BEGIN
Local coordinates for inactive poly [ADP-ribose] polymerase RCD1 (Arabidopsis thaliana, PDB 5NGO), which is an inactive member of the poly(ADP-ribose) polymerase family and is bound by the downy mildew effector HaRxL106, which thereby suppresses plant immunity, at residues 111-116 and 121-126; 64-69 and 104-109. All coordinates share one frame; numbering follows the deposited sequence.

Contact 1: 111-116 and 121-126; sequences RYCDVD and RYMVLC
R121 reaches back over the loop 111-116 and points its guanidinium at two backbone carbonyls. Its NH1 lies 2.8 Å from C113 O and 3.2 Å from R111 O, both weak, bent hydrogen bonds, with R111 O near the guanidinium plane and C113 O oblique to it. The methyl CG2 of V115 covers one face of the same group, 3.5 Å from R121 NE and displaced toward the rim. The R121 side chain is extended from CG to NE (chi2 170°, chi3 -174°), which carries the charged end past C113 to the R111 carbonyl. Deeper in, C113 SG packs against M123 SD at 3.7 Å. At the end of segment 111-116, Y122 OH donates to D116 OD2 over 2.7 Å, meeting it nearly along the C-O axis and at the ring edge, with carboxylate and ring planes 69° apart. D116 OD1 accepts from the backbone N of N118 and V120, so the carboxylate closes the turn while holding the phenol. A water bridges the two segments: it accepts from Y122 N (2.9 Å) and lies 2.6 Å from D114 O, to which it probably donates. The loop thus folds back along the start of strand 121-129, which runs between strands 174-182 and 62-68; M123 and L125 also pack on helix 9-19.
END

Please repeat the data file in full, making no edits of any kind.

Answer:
Local coordinates for inactive poly [ADP-ribose] polymerase RCD1 (Arabidopsis thaliana, PDB 5NGO), which is an inactive member of the poly(ADP-ribose) polymerase family and is bound by the downy mildew effector HaRxL106, which thereby suppresses plant immunity, at residues 111-116 and 121-126; 64-69 and 104-109. All coordinates share one frame; numbering follows the deposited sequence.

Contact 1: 111-116 and 121-126; sequences RYCDVD and RYMVLC
R121 reaches back over the loop 111-116 and points its guanidinium at two backbone carbonyls. Its NH1 lies 2.8 Å from C113 O and 3.2 Å from R111 O, both weak, bent hydrogen bonds, with R111 O near the guanidinium plane and C113 O oblique to it. The methyl CG2 of V115 covers one face of the same group, 3.5 Å from R121 NE and displaced toward the rim. The R121 side chain is extended from CG to NE (chi2 170°, chi3 -174°), which carries the charged end past C113 to the R111 carbonyl. Deeper in, C113 SG packs against M123 SD at 3.7 Å. At the end of segment 111-116, Y122 OH donates to D116 OD2 over 2.7 Å, meeting it nearly along the C-O axis and at the ring edge, with carboxylate and ring planes 69° apart. D116 OD1 accepts from the backbone N of N118 and V120, so the carboxylate closes the turn while holding the phenol. A water bridges the two segments: it accepts from Y122 N (2.9 Å) and lies 2.6 Å from D114 O, to which it probably donates. The loop thus folds back along the start of strand 121-129, which runs between strands 174-182 and 62-68; M123 and L125 also pack on helix 9-19.